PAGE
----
Pop Goes the Weasel

All around the cobbler's bench
The monkey chased the weasel;
The monkey thought 'twas all in fun,
Pop! goes the weasel.

Every night when I get home
The monkey's on the table,
Take a stick and knock it off,
Pop! goes the weasel.
                                                                    Old English Folk Song

So the morning was kind of great. Aodhan got up and had fejioada for breakfast. It took us a little while to get properly dressed, and to eat breakfast. He had sliced pineapple.

We packed his swim things and met Manuelo, Yesenia’s husband at the corner. Their younger son Miguel was with them. They took us over to their house, which is very close to where I live. Yesenia was making tuna sandwiches and choclo con queso to take for lunch. Choclo is the standard type of corn they have here. It is white, and the kernals are big. They eat it on the cob with pieces of soft white cheese (queso). I guess it is not that different from putting butter which is like cheese, on your corn.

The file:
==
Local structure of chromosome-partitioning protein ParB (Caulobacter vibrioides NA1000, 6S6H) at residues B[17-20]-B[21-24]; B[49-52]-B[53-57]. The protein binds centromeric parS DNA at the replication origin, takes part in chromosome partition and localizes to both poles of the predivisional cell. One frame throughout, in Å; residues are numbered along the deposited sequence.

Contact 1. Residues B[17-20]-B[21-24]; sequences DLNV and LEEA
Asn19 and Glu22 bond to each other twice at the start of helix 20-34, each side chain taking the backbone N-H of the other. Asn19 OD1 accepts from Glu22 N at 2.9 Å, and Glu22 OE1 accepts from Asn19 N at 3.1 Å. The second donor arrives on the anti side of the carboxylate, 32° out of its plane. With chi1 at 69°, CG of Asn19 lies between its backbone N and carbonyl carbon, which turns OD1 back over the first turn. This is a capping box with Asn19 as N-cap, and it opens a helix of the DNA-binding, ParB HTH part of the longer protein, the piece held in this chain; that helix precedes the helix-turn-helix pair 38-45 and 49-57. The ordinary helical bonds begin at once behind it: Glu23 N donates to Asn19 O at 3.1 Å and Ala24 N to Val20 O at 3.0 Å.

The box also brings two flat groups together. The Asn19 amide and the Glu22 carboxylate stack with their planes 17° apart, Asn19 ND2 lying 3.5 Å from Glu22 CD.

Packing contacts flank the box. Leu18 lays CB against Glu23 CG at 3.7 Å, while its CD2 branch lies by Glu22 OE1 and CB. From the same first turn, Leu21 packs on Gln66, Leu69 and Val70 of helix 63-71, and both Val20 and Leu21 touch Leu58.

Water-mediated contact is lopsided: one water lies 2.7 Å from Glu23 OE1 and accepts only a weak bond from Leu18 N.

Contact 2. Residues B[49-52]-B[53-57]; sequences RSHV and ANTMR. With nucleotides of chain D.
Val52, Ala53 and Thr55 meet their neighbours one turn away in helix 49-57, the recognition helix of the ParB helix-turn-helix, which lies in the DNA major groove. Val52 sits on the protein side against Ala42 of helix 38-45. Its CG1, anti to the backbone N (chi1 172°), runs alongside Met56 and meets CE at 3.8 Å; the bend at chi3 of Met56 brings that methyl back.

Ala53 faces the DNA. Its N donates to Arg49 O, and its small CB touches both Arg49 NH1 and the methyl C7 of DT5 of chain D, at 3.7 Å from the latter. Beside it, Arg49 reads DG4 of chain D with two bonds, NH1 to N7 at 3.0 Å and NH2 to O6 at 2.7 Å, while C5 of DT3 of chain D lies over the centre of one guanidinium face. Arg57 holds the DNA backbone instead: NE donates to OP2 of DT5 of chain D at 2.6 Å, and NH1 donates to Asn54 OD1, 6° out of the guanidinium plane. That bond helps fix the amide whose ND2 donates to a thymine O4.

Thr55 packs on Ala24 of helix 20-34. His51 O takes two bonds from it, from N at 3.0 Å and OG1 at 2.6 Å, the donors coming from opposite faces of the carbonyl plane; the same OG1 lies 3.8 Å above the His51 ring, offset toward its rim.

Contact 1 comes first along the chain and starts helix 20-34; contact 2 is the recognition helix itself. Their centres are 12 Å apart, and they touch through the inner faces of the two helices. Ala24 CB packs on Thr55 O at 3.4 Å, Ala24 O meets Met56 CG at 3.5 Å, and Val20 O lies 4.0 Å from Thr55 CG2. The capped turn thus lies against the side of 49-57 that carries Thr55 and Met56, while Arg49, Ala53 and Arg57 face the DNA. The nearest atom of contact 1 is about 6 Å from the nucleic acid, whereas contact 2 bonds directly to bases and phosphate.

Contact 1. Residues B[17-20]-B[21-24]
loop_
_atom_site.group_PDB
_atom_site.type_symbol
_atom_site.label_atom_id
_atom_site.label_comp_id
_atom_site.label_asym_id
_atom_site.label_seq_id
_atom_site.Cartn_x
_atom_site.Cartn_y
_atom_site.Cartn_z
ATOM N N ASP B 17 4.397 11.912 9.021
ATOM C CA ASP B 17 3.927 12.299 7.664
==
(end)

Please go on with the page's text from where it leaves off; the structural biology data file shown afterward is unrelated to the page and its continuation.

We went to Tingo, which is a park that has a pond with peddle boats, and some rides and an a large indoor aquatic centre. Aodhan and the boys went and got into their bathing suits, and went in the kids side of the pool complex. There was a really nice splash park structure in the middle for the kids to play on, and several short water slides at the end. There are two big water slides in the big pool. The boys, even Aodhan, ended up having a great time. Although before Aodhan had a good time, he did have a bit of a meltdown when he saw me looking in his backpack. I sent Aodhan to get dressed early, since he was already out of the pool and wanted to draw. I figured he might take a while, and I warned him not to try the Mr. Bean method again. He changed fairly quickly. I think he put on his dirty socks, but it was not the hill I wanted to die on today, so I congratulated him on getting dressed so fast. 

We went out into the park, and Yesenia offered him a tuna sandwich. I didn’t want him to have the bread, because it is harina, or wheat, which of course is gluten. I took him in the food court building. These are always sort of amusing for me, since there is, like in a regular Canadian food court, about 20 different vendors. However, unlike a Canadian food court, they all serve the same menu. Huh? Each vendor has their own menu and their own pictures above their stall, and every one of them has the exact same food, just the signs are different colours, red, yellow, green or blue.